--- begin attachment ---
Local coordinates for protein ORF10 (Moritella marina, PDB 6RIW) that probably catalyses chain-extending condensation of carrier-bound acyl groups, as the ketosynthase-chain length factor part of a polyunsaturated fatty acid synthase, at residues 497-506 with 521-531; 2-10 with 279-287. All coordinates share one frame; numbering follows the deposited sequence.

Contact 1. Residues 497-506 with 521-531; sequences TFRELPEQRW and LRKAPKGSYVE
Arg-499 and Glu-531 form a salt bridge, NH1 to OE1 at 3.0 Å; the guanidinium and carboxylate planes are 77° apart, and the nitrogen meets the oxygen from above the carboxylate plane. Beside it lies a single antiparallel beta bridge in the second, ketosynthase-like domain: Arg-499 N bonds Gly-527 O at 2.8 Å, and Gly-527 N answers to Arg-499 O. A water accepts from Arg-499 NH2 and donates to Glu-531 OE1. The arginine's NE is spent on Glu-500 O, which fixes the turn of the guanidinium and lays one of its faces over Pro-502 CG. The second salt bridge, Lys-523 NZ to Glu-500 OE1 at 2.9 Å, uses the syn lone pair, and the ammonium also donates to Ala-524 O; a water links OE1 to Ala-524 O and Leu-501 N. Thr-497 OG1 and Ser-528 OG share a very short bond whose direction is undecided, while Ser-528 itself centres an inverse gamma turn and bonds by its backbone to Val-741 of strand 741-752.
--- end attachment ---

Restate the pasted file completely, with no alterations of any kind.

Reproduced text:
Local coordinates for protein ORF10 (Moritella marina, PDB 6RIW) that probably catalyses chain-extending condensation of carrier-bound acyl groups, as the ketosynthase-chain length factor part of a polyunsaturated fatty acid synthase, at residues 497-506 with 521-531; 2-10 with 279-287. All coordinates share one frame; numbering follows the deposited sequence.

Contact 1. Residues 497-506 with 521-531; sequences TFRELPEQRW and LRKAPKGSYVE
Arg-499 and Glu-531 form a salt bridge, NH1 to OE1 at 3.0 Å; the guanidinium and carboxylate planes are 77° apart, and the nitrogen meets the oxygen from above the carboxylate plane. Beside it lies a single antiparallel beta bridge in the second, ketosynthase-like domain: Arg-499 N bonds Gly-527 O at 2.8 Å, and Gly-527 N answers to Arg-499 O. A water accepts from Arg-499 NH2 and donates to Glu-531 OE1. The arginine's NE is spent on Glu-500 O, which fixes the turn of the guanidinium and lays one of its faces over Pro-502 CG. The second salt bridge, Lys-523 NZ to Glu-500 OE1 at 2.9 Å, uses the syn lone pair, and the ammonium also donates to Ala-524 O; a water links OE1 to Ala-524 O and Leu-501 N. Thr-497 OG1 and Ser-528 OG share a very short bond whose direction is undecided, while Ser-528 itself centres an inverse gamma turn and bonds by its backbone to Val-741 of strand 741-752.